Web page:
I have a great life, please don’t read this thinking “poor her”. I have a fantastic family, my parents are great, my siblings are pretty decent. There really isn’t much that is worth complaining about, but I do anyway. Babe says that he hopes my blogging isn’t me just bitching about life, friends, health, and he hopes that I don’t make people depressed. I hope so too! I’m still getting the hang of this blogging thing and learning how to filter. Mind you not filtering is way more fun!

If you’re not thinking “poor her” than you’ve clearly taken my advice at the beginning and didn’t Google UC. Thank you for listening to me, not very many people do!

What gets you through stressful times? Would you change anything to my list of 6 things? What am I forgetting?

This entry was posted in February 2013 and tagged , , , , , , , , , . Bookmark the permalink.

16 Responses to maintaining a calm in a sea of anxiety or 6 things to not take for granted

  1. Sounds like my daughter, recently diagnosed with UC, is about to try the same wonder drug as you. Fingers crossed for you both.

    • Thank you!
      My best to your daughter – when does she start this *wonder drug*? I’m sorry to hear that she has UC, it’s a terrible thing to deal with, my heart goes out to her (and to you, I can only imagine how you must feel as a parent).

      • It’s without a doubt one of the very worst things that has happened in my life and yep I’m not the one dealing with it physically 😦
        She has another colonoscopy Friday next week and after that we’ll find out if she can try this drug…so I guess she’d start the week after that. What about you?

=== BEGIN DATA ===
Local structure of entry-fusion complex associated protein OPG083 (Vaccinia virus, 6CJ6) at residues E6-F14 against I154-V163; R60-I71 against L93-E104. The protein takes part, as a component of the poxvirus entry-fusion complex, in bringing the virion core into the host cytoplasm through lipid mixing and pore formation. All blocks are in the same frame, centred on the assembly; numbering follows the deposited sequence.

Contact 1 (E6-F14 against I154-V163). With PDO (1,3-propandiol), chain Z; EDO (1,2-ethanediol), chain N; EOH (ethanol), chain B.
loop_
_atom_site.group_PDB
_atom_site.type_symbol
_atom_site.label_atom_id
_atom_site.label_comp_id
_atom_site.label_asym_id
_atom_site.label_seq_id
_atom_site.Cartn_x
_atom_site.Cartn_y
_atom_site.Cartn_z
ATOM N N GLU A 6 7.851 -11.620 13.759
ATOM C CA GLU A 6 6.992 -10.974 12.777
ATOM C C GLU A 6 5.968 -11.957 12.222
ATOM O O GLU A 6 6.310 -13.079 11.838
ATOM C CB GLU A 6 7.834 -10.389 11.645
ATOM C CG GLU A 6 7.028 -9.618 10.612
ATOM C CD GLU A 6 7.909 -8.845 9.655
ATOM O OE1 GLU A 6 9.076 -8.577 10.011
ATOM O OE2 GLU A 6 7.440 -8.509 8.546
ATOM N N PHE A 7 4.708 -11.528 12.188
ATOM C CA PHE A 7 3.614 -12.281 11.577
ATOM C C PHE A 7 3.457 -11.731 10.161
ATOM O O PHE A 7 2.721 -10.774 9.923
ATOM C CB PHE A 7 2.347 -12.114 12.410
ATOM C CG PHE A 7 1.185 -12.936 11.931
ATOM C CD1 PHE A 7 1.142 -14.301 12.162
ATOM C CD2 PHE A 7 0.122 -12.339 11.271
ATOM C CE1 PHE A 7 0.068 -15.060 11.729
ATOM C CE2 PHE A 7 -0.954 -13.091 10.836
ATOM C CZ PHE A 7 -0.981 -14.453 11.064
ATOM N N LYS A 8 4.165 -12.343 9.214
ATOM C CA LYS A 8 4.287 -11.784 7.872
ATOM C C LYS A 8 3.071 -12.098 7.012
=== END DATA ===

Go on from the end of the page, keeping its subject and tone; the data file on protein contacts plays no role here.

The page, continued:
• It will get easier. It has to!! What type of UC does she have? They’ve told me that I have pancolitis, which is the entire colon from start to finish and that it needs to be removed. I am holding off as I would like to have more children. Ugh. Such pressure!!

        I am meeting with another GI specialist in a couple weeks and with get a 2nd opinion regarding treatment. There aren’t very many options for me, but I would assume that I will be on this ‘wonder drug’ by Spring (March/April/May).

        How is your daughter dealing with all of this??

      • She also has pancolitis…same discussion re removal 😦

        Do you mean you can’t have children once the bowel is removed?

        Mostly she’s dealing amazingly well, better than me! But of course she has moments…and get anxious in the middle of the night. She’s going to see a counsellor week after next.

      • I hope the counsellor helps! I’ve definitely wondered if it would be a smart thing for me to do – I have recently figured out that when my stress levels increase my colitis reacts. Has your daughter figured out what the triggers are?